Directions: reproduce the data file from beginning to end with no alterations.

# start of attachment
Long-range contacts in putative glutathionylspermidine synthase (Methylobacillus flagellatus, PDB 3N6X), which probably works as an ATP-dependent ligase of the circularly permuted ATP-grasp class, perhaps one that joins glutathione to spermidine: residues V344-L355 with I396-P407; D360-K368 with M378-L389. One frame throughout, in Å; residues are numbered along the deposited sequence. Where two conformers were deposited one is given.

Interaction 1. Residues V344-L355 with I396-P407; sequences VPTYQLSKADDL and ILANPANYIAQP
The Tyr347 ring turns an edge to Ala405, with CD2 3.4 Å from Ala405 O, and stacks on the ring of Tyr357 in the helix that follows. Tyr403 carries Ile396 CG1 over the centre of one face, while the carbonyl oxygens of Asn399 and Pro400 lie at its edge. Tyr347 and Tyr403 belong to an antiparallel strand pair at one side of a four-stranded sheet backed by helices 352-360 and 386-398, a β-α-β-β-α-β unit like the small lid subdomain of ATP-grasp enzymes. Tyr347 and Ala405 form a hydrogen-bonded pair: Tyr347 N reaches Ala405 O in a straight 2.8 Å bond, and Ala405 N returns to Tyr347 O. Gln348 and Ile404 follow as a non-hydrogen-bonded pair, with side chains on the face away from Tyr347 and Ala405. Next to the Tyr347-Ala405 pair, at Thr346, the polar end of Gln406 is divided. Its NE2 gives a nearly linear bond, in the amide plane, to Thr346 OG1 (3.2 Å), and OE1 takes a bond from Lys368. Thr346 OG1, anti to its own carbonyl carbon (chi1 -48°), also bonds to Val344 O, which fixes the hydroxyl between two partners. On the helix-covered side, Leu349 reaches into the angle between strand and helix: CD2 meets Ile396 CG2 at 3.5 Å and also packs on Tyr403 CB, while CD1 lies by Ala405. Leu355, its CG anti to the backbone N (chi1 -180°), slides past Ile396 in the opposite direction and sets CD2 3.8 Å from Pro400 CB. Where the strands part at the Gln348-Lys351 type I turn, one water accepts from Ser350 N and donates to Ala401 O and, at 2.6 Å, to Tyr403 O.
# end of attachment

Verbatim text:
Long-range contacts in putative glutathionylspermidine synthase (Methylobacillus flagellatus, PDB 3N6X), which probably works as an ATP-dependent ligase of the circularly permuted ATP-grasp class, perhaps one that joins glutathione to spermidine: residues V344-L355 with I396-P407; D360-K368 with M378-L389. One frame throughout, in Å; residues are numbered along the deposited sequence. Where two conformers were deposited one is given.

Interaction 1. Residues V344-L355 with I396-P407; sequences VPTYQLSKADDL and ILANPANYIAQP
The Tyr347 ring turns an edge to Ala405, with CD2 3.4 Å from Ala405 O, and stacks on the ring of Tyr357 in the helix that follows. Tyr403 carries Ile396 CG1 over the centre of one face, while the carbonyl oxygens of Asn399 and Pro400 lie at its edge. Tyr347 and Tyr403 belong to an antiparallel strand pair at one side of a four-stranded sheet backed by helices 352-360 and 386-398, a β-α-β-β-α-β unit like the small lid subdomain of ATP-grasp enzymes. Tyr347 and Ala405 form a hydrogen-bonded pair: Tyr347 N reaches Ala405 O in a straight 2.8 Å bond, and Ala405 N returns to Tyr347 O. Gln348 and Ile404 follow as a non-hydrogen-bonded pair, with side chains on the face away from Tyr347 and Ala405. Next to the Tyr347-Ala405 pair, at Thr346, the polar end of Gln406 is divided. Its NE2 gives a nearly linear bond, in the amide plane, to Thr346 OG1 (3.2 Å), and OE1 takes a bond from Lys368. Thr346 OG1, anti to its own carbonyl carbon (chi1 -48°), also bonds to Val344 O, which fixes the hydroxyl between two partners. On the helix-covered side, Leu349 reaches into the angle between strand and helix: CD2 meets Ile396 CG2 at 3.5 Å and also packs on Tyr403 CB, while CD1 lies by Ala405. Leu355, its CG anti to the backbone N (chi1 -180°), slides past Ile396 in the opposite direction and sets CD2 3.8 Å from Pro400 CB. Where the strands part at the Gln348-Lys351 type I turn, one water accepts from Ser350 N and donates to Ala401 O and, at 2.6 Å, to Tyr403 O.